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Looking Glass Ties
  • invisible starfall

  • Some Like It Hot

Looking Glass Ties

Compositeur: GOSS Stephen

DO 1011


ISBN: 978-2-89503-786-6 

Guitare seule

16 p. MP3 excepts: Allan Neave, guitar


1. invisible starfall
2. Some Like it Hot
3. Sonata K.25
4. In this Style 10/6
5. Late Music


The initial idea for this set of pieces came from Peter Blake’s cover design for the Beatles’ Sgt. Pepper album. Blake’s iconic image juxtaposes sixty-one seemingly unrelated public figures – from Marilyn Monroe to Albert Einstein, from Lewis Carroll to Bob Dylan. 
The five cameos that make up Looking Glass Ties are re-workings of existing pieces displayed in a new light and from a different perspective – pieces through the looking glass. 
There are abrupt stylistic changes between movements and the degree to which the borrowed material is transformed varies greatly from piece to piece. Some Like it Hot, originally taken from a short cue from Bernard Herrmann’s score to Truffaut’s film Fahrenheit 451, becomes completely buried by other references. Conversely, Sonata K.25 is simply a transcription of a complete Scarlatti sonata, transformed only by the addition of a few extra notes and the instruction to perform it in the manner of Mikhail Pletnev’s highly Romantic recording from 1995. In this Style 10/6 refers to the Mad Hatter’s Tea Party from Alice in Wonderland, the music being a highly distorted version of Erik Satie’s setting of René Chalupt’s poem Le Chapelier. Morton Feldman’s viola in my life 3 provides the rhythmic template for invisible starfall and Late Music is constructed from fragments of two pieces written towards the end of composers’ lives – Tchaikovsky’s sixth symphony and Beethoven’s string quartet Op. 132.  
My concern is not that an audience recognises the various references and quotations, but more with the possibilities uncovered when working with other composers’ material.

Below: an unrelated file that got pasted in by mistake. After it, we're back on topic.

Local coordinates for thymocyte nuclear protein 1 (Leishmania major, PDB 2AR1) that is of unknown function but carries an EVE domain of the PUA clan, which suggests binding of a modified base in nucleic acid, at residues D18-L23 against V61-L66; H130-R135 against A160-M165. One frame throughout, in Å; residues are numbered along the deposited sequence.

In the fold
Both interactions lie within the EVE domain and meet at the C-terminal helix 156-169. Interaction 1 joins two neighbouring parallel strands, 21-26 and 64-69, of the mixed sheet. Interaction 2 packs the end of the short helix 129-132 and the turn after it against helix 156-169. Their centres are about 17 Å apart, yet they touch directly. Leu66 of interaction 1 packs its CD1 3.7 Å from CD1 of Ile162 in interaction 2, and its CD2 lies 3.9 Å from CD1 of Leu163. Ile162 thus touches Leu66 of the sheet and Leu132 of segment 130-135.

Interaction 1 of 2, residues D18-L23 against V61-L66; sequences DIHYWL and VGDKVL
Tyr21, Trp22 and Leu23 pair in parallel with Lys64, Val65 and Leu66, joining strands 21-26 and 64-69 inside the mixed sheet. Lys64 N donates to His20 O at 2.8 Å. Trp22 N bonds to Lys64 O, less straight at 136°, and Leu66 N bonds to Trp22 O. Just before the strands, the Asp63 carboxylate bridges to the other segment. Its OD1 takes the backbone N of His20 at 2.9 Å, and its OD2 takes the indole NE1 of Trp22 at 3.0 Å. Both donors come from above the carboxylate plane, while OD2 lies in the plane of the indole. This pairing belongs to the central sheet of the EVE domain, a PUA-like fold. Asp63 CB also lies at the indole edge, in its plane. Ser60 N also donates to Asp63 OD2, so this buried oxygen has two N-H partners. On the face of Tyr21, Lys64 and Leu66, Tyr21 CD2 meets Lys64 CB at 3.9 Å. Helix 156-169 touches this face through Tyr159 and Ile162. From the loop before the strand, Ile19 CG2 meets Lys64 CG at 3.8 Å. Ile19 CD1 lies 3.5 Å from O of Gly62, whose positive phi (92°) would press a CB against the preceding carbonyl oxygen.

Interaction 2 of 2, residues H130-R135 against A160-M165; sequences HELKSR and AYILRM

© Stephen Goss

Looking Glass Ties was written in 2001 and first published in 2003. It was a significant piece for me, being the first extended solo piece I had written for my own instrument, the guitar. It draws on the pluralist techniques and procedures that I had developed in my composition work in the 1990s, particularly in the orchestral song cycle Dreamchild (1995) and Arcadia for nineteen solo strings (1996). Looking Glass Ties also helped shape the way that I would write for the guitar throughout the 2000s.
Allan Neave commissioned the original version and gave the first performances. He also recorded some of the movements. Both Allan and I had always felt that the original version (which had nine movements) was a little long and that a couple of the movements didn’t work so well on solo guitar in live performance. So Allan often performed groups of movements rather than the entire work. Over the following few years I reworked some of movements and transplanted them into other pieces – The Raw and the Cooked (2004), First Milonga, Last Tango (2002), and Oxen of the Sun (2004).  
In 2015, the Portuguese guitarist Rui Mourinho told me that he was planning to record Looking Glass Ties. This gave me the impetus to revise and re-publish the piece. I removed four of the movements and edited and re-ordered the other five, keeping the Scarlatti transcription as the central movement. This revised version is dedicated to Rui Mourinho.


Looking Glass Ties (the name comes from the Beatles’ «Lucy in the Sky with Diamonds») was first published in 2003, but here has been revised from nine move­ments to five. «Invisible Starfall» opens the piece with clashing clusters of harmonie chords and strange campanella arpeggios. «Some Like It Hot» is rhythmic and full of stop-go chord sequences and runs up and down various complex arpeggios and pat­terns. The middle movement is a transcrip­tion of Scarlatti Sonata K25 and seems a strange bedfellow compared to the other movements. «In This Style 10/6» is, in its own words, hard and manic but also ironi­cally humorous- and quite a considerable handful, too. The final movement, «Late Music» is unbarred, with many open-ended note lengths and closes the work on pia­nissimo harmonies. The Scarlatti notwith­standing, this is a largely atonal work, extremely difficult to play.
-Chris Dumigan (Classical Guitar Magazine)

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